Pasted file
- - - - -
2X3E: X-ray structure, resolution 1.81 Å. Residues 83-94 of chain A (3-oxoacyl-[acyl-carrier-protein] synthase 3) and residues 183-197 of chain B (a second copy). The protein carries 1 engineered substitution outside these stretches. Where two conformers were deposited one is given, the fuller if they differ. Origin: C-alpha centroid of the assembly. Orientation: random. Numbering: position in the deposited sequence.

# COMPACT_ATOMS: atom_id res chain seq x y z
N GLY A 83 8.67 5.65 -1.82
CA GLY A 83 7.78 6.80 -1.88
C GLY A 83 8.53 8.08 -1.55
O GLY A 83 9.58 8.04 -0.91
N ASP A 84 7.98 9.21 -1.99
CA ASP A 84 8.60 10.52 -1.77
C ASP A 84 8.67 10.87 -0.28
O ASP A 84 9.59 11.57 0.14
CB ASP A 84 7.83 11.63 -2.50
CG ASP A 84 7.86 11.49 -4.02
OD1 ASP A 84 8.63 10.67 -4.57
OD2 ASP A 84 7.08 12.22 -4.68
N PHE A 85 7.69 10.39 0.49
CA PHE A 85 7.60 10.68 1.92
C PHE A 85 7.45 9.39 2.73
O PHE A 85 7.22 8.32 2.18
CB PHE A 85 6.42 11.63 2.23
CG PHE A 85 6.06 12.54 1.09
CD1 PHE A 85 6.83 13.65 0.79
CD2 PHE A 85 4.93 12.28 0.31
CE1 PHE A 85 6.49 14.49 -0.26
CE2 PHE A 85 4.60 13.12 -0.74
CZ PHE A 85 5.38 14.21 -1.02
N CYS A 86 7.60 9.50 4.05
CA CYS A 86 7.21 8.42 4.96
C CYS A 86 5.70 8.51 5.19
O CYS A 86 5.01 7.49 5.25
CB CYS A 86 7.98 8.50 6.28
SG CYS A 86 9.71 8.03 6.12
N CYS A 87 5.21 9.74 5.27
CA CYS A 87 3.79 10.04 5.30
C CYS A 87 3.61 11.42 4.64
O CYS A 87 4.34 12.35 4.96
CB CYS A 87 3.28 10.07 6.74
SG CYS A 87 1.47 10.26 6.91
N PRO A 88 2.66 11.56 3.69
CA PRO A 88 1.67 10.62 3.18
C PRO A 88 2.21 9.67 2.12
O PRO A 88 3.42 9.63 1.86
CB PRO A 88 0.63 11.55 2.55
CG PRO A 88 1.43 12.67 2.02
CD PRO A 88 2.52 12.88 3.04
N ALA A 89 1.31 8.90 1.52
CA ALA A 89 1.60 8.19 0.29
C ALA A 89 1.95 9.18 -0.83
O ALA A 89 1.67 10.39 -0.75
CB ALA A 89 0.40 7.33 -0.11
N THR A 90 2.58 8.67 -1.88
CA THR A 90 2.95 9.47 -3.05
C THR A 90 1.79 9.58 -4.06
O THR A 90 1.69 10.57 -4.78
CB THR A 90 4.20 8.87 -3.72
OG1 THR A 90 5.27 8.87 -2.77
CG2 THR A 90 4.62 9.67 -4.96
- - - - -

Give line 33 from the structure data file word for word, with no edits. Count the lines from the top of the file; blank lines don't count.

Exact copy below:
CA CYS A 87 3.79 10.04 5.30